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Tuesday, June 25, 2013

Erdogan's priorities

Suddenly forced to expend political capital on the home front, Turkish Prime Minister and Obama Best Friend Recep Tayyip Erdogan is going to be forced to choose from among his foreign policy priorities, because he just can't do everything. So far, it looks like he is going to continue to pursue a trip to Gaza, but he will ignore Syria and the Europeans have signaled their unhappiness with him.
Erdogan’s efforts to quash the protests and have his supporters hold rallies across the country could mean, contrary to what some analysts are saying, that he may double down not only at home, but also abroad.
Some of the first foreign policy consequences of the government’s crackdown were felt on Tuesday, when the EU postponed a round of membership talks with Ankara to October. The Istanbul-based Hurriyet Daily News attributed the delay to Europe’s disapproval of the clampdown. Though Turkish admission to the EU has long come up against resistance among some member states, the current protests have bolstered these voices.
The report by the BBC on Monday that Turkey is intimidating its journalists will not improve matters.
Well, yeah, but that is one sentence in a Hurriyet article that otherwise bubbles with optimism about Turkey's chances of being admitted to the EU.
Turkish Foreign Minister Ahmet Davutoğlu praised the decision and said there would be no delay under any circumstances. “We agreed with German Foreign Minister Guido Westerwelle on a text that declared the opening of Chapter 22 on regional policies,” Davutoğlu told reporters, adding that further procedures and technical meetings would be announced in the coming days.
“I hope that there will no longer be a short-term crisis. When you read the text, the first sentence says that they opened a new chapter,” he said.

The Turkish Foreign Ministry also welcomed the decision and said the step was positive but insufficient for Turkey-EU relations, which have been strained recently.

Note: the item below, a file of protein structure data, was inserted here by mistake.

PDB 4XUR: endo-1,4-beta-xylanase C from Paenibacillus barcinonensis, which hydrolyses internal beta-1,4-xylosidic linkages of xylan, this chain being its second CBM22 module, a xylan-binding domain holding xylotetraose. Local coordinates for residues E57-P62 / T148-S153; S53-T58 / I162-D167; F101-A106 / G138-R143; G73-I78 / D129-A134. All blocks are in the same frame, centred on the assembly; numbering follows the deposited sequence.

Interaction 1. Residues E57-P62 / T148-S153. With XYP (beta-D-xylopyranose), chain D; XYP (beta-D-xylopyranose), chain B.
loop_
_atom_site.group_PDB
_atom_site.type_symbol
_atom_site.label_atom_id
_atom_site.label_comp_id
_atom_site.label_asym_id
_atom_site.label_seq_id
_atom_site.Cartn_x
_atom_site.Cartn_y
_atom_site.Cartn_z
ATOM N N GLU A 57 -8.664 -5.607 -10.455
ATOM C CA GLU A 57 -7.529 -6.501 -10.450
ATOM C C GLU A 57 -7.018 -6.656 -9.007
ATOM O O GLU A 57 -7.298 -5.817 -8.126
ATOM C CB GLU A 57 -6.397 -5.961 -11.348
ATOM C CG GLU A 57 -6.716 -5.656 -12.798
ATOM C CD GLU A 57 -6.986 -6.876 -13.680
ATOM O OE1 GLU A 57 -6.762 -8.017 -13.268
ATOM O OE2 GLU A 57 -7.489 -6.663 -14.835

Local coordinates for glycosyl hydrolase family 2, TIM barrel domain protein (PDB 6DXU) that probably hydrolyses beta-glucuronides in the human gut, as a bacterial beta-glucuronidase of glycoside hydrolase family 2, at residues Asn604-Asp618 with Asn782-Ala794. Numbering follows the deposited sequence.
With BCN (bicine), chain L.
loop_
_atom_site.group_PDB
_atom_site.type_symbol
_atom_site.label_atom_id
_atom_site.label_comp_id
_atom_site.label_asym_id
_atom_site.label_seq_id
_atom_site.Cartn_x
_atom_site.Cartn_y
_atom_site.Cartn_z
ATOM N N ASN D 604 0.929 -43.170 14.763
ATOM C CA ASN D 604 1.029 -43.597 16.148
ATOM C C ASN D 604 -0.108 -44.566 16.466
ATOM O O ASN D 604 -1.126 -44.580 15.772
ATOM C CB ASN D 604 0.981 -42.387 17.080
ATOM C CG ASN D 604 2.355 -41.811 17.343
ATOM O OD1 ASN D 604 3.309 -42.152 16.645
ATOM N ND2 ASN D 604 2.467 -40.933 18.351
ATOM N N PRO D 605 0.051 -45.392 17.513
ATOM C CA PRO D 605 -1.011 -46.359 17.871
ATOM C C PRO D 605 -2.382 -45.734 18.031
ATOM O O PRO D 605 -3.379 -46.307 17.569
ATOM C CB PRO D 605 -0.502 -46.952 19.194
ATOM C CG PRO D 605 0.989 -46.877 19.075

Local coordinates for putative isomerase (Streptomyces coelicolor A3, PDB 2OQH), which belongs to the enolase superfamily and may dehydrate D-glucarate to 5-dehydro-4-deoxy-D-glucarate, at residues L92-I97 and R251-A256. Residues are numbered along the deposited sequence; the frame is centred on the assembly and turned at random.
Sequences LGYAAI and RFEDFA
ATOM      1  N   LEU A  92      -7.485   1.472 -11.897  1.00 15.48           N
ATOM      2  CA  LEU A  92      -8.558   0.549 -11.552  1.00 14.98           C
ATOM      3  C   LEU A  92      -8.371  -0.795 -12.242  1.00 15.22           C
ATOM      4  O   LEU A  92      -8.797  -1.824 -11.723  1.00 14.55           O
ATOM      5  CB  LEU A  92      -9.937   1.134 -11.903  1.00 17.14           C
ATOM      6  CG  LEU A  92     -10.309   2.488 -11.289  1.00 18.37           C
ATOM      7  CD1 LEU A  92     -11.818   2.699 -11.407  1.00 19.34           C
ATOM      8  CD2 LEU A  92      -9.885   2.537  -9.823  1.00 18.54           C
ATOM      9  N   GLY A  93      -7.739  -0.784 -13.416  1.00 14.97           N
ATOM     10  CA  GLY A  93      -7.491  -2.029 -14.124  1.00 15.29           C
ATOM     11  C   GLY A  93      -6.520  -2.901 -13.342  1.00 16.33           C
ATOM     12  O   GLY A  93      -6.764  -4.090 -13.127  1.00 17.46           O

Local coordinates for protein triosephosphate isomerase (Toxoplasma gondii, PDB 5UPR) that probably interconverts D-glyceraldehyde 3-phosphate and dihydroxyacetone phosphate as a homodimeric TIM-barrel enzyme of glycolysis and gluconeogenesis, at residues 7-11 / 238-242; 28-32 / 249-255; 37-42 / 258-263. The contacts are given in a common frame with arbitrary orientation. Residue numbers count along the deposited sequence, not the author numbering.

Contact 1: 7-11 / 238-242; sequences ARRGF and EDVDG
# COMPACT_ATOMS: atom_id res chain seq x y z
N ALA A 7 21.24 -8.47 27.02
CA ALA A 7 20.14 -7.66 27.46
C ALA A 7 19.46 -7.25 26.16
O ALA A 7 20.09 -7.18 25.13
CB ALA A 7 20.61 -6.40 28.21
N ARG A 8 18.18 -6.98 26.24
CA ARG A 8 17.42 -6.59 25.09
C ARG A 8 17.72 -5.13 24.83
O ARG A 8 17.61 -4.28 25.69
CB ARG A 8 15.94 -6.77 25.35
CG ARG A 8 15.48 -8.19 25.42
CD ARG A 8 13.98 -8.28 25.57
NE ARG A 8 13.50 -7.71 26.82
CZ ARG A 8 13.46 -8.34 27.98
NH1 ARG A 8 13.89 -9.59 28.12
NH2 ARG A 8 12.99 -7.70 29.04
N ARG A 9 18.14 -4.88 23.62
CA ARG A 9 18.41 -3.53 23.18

The top diplomat had conducted intense telephone diplomacy before the decision of the ministers. He held phone conversations with his German, Swedish and Dutch counterparts as well as EU foreign policy chief Catherine Ashton and EU Commissioner Stefan Füle.

Füle and Swedish Foreign Minister Carl Bildt welcomed the agreement. Bildt said the decision was important for the EU. “[It is] important that the EU now takes the key decision to open Chapter 22 in Turkey accession talks. Exact timing was never key issue in this regard,” he wrote on his Twitter account.
Turkey is likely to back off on Syria, but it is apparently going to continue to push the envelope in Gaza.
Prime Minister Recep Tayyip Erdoğan has said that despite having to postpone a visit to Gaza planned for June due to the Gezi Park protests, which have shaken the country for more than three weeks, he intends to make the visit soon. 
“These [Gezi] events unfortunately led to this postponement. Gaza is ready, but we could not be ready because of these events. We could make a surprise at any moment,” the prime minister told after a group meeting of the Justice and Development Party (AK Party) in Parliament on Tuesday.
Erdoğan earlier made several statements about visiting Gaza but the date was repeatedly delayed due to various factors. The US has publicly urged the prime minister to cancel the visit but Erdoğan has said he will go ahead with it. Erdoğan enjoys high popularity in Gaza because of the messages of solidarity with Gazans he has given on many occasions and his rhetoric against Israel, which imposes air, land and naval embargoes on the Palestinian strip.
What's clear is that Erdogan is going to have to spend a lot more time taking care of his home front, and that means he will have less time to meddle in other countries' affairs. And that's a good thing.

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At 2:01 AM, Blogger Herb Glatter said...

My Pop's saying is apropos:

People plan, G-d laughs.


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